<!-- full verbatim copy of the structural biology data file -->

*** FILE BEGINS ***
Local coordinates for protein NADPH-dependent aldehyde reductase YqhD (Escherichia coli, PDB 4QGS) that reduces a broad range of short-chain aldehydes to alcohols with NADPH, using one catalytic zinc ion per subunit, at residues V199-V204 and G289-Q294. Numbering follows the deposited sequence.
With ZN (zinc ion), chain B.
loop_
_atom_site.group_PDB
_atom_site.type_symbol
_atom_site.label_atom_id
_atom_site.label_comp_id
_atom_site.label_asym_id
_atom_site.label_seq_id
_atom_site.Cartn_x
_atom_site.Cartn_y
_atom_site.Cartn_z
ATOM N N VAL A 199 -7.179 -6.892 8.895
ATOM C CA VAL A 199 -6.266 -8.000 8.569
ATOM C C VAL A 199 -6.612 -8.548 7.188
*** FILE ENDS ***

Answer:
Local coordinates for protein NADPH-dependent aldehyde reductase YqhD (Escherichia coli, PDB 4QGS) that reduces a broad range of short-chain aldehydes to alcohols with NADPH, using one catalytic zinc ion per subunit, at residues V199-V204 and G289-Q294. Numbering follows the deposited sequence.
With ZN (zinc ion), chain B.
loop_
_atom_site.group_PDB
_atom_site.type_symbol
_atom_site.label_atom_id
_atom_site.label_comp_id
_atom_site.label_asym_id
_atom_site.label_seq_id
_atom_site.Cartn_x
_atom_site.Cartn_y
_atom_site.Cartn_z
ATOM N N VAL A 199 -7.179 -6.892 8.895
ATOM C CA VAL A 199 -6.266 -8.000 8.569
ATOM C C VAL A 199 -6.612 -8.548 7.188